THE DOCTOR HUXTON RYMER STORY
by Josie Packman
This is the story of a vivid personality created so perfectly by one of our best Blake authors, Mr. G. H. Teed, that the great Doctor always seemed to have been a real living person. A man pulled in two directions — the great Surgeon striving to help his fellow men with his wonderful command of the new surgery he himself had helped to create, and the quite equally great criminal, using his twisted but brilliant brains to plan the outrageous crimes related in the Sexton Blake Saga.
The story of his decline and fall covers a period of some twenty years, but his real character emerged in the early stories of his adventures and battles with Sexton Blake.
Dr. Rymer came of a good family and had been sent to Vienna for his medical and surgical training early in the century. At that time in history Vienna was the "Mecca of Medicine", nowhere else could a young doctor of Rymer's ability have learned his trade as a surgeon. He was the first to discover and practice, the delicate hip operation which was to revolutionise modern surgery. His discoveries were sensational and given to the world through the Franz Joseph Hospital in Vienna where his services were sought by Royalty and commoner alike.
Then, suddenly and mysteriously, the Master disappeared, he was seen no more by the pupils who carried on his teachings. Why had this man deserted his chosen profession? Was there a kink in his brain which caused him to relinquish all that he had worked so hard for? From a brilliant surgeon he evolved slowly but surely into a no less brilliant criminal, destined to end his career in disgrace and imprisonment. The seeds of good and evil were implanted in this man at birth — who could say from which parent he inherited them — or was it from his ancestors, for "the sins of the fathers are visited on their children unto the third and fourth generation".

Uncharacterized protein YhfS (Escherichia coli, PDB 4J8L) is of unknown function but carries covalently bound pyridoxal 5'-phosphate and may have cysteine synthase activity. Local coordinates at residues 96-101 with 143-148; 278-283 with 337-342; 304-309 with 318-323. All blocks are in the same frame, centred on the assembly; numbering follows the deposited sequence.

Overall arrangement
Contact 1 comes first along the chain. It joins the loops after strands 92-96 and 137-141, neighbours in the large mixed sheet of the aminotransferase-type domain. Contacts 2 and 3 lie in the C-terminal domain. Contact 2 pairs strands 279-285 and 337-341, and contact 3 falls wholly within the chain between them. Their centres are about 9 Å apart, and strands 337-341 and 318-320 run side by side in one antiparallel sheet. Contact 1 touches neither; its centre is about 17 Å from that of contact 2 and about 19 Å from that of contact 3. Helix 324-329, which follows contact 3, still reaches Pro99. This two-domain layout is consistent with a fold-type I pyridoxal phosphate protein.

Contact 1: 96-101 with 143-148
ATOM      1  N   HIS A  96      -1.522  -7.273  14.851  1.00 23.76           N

Yet in spite of these criminal instincts Rymer could still immerse himself in medicine. In the story called "The Sacred Sphere", U.J. No. 529, we first hear of his treatise on "The Emanations of Radium in Relation to their action on Cancer and the Curative Power Thereof". A description of Rymer where — on board a deserted ship on a raw cold December day — he was so engrossed in his writings that he noticed nothing of his sordid surroundings. Several times in the many stories about Dr. Rymer written in future years, this profound treatise was mentioned but eventually in the late 1920's this theme was dropped by the author and Rymer became a skilled operator in anything he undertook.